Throughout his illustrious career, Mark Myrie aka Buju Banton has woven his dense lyrical flow, humor, skillful story telling and insightful observations into a textured musical tapestry that has inspired, thrilled and uplifted audiences in Jamaica and throughout the world. Equally heartening has been Buju’s dramatic transformation from brash teenaged dancehall sensation of the early ’90s to his current role as the premier heir to roots reggae’s Rastafari imbued mantle, a responsibility that Buju admirably demonstrates extends far beyond the performance stage. “I see myself as the godfather of this generation of artists who Jah bless to go forth in righteousness,” explains Buju, “and fill the peoples hearts with love and open their eyes to the reality in which we all live.”
A descendant of the Maroons (the fierce freedom fighters who fended off attacks from the British colonial regiments) Buju was born Mark Anthony Myrie on July 15, 1973, the youngest of 15 children born to a higgler (market vendor) mother. Buju entered Jamaica’s musical fraternity in the mid-’80s and his career accelerated into high gear with the 1991 release of his debut album for Penthouse records Mr. Mention; propelled by the hits “Love Mi Browning” and “Bogle,” in 1992 Buju broke Bob Marley’s record for the most number one singles in one year on the Jamaican charts.
At just 20 years old Buju’s 1993 release Voice of Jamaica (Mercury Records) was lauded for bringing astute social commentary to the dancehall on the hits “Operation Ardent” “Deportee” and the safe sex anthem, “Willy Don’t Be Silly”. Buju’s musical innovations continued with the Grammy nominated Til Shiloh, integrating lyrics reflecting his (then) recently cited Rastafari way of life with conventional reggae rhythms and computerized dancehall’s combustible energy especially on the singles “Murderer” and his self produced “Not An Easy Road” which played major roles in redirecting dancehall lyrics away from x-rated and violent imagery and towards positive themes.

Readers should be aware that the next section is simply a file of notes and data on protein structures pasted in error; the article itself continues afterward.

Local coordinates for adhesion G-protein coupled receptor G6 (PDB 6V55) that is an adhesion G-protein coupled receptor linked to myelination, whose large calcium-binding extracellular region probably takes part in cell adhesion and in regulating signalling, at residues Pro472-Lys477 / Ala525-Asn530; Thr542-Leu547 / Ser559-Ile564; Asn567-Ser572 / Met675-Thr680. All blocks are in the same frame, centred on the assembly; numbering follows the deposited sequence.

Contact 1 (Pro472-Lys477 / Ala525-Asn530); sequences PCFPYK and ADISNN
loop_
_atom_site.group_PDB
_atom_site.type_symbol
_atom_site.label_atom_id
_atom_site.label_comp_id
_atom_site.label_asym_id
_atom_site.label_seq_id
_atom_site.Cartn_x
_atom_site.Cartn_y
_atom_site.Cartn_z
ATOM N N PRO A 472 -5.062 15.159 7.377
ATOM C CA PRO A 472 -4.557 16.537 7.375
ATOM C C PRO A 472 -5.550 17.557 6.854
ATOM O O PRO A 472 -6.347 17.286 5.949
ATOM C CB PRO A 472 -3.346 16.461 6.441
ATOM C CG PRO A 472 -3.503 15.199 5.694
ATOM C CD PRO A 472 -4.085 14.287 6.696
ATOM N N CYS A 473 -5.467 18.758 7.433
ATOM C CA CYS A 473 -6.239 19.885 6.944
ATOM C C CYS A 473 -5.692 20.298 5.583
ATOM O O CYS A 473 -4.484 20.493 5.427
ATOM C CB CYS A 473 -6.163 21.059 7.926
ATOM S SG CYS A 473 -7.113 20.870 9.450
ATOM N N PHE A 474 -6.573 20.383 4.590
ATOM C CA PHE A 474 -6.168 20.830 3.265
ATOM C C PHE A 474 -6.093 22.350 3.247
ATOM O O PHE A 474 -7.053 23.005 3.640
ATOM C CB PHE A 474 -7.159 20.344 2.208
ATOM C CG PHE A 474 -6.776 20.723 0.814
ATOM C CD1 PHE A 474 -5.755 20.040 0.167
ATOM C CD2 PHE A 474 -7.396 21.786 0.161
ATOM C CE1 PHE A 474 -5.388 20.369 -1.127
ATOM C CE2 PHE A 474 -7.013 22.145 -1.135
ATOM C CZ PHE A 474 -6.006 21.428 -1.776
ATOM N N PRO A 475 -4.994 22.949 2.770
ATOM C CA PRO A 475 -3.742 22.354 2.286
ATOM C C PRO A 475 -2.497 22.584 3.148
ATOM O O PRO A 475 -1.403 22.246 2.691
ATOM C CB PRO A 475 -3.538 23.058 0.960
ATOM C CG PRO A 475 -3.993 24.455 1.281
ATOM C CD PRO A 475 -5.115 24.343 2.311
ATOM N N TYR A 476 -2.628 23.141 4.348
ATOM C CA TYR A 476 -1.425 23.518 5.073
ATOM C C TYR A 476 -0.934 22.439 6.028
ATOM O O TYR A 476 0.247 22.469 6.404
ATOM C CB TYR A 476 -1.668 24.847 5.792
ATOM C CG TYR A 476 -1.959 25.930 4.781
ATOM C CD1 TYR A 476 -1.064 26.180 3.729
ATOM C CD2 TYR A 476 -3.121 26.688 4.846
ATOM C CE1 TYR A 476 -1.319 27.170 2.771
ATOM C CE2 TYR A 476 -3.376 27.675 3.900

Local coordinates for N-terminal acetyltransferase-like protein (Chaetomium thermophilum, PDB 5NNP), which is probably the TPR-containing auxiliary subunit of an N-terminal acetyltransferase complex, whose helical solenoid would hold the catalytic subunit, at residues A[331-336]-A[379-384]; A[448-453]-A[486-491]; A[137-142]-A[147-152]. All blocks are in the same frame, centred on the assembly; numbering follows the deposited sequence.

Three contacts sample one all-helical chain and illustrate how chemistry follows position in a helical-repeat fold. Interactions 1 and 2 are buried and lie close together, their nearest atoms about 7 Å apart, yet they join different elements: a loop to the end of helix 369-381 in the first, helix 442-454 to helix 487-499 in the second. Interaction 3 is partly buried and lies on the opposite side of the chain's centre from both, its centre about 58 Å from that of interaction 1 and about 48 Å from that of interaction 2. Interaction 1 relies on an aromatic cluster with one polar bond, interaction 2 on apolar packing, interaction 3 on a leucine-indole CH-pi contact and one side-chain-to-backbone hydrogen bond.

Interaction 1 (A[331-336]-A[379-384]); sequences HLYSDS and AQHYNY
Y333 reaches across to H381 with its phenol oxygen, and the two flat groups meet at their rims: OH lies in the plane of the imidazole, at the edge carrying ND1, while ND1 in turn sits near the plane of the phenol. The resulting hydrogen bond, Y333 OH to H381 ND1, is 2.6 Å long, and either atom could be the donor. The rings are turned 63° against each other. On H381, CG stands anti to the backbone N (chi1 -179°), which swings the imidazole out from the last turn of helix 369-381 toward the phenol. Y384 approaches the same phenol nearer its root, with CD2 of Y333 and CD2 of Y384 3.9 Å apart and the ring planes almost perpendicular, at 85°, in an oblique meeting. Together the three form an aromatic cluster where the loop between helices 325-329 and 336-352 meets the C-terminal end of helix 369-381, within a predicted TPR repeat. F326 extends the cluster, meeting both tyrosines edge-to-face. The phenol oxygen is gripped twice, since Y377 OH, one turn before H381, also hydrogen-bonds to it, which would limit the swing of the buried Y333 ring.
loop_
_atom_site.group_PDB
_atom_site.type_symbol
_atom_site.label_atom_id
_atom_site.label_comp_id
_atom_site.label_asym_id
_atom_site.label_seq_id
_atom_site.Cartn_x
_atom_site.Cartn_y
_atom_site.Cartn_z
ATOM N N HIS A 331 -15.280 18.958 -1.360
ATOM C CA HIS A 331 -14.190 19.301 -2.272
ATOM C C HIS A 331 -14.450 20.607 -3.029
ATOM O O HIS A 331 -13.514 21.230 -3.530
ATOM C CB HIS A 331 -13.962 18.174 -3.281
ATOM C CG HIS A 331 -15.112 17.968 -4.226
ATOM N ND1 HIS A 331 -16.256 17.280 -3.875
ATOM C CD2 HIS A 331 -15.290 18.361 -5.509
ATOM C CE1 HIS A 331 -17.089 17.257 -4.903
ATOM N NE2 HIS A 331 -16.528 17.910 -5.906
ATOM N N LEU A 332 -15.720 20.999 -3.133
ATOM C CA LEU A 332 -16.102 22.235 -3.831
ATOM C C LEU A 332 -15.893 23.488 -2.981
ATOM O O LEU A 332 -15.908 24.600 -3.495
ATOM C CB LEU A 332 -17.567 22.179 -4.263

Buju displayed even greater versatility on 1997’s Inna Heights his gruff sing-jay approach deftly applied to everything from African choral chants (“Afrikan Pride”) to shuffling ska (“Small Axe”). His 1999 release Unchained Spirit (Anti/Epitaph) boasted an array of guest artists, including the alternative rock band Rancid, who energized the punky reggae party on “No More Misty Days.” Buju’s 2003 offering Friends For Life (VP Records/Atlantic) featured the African percussion dominated “Up Ye Mighty Race” inspired by the teachings of Marcus Garvey and a triumphant return to his dancehall roots with the ingenious anti-gun anthem “Mr. Nine.” Despite Unchained Spirit and Friends For Life being distributed by major record companies, neither label did the work required to deliver Buju’s meticulously constructed music to the masses. “There was no set up on Friends For Life,” Buju explains, “the ball was literally dropped and Unchained Spirit didn’t fare much better; it never even had a video, but music alone shall live.”
Now firmly taking control of his musical destiny, Buju’s forthcoming projects will be released on his own Gargamel Music label, which boasts a state-of-the-art recording studio and offices in Kingston and New York. After twenty years in the biz the dancehall don naturally observes, “In music one must become more entrepreneurial in understanding the foundation of the business and the engine of it.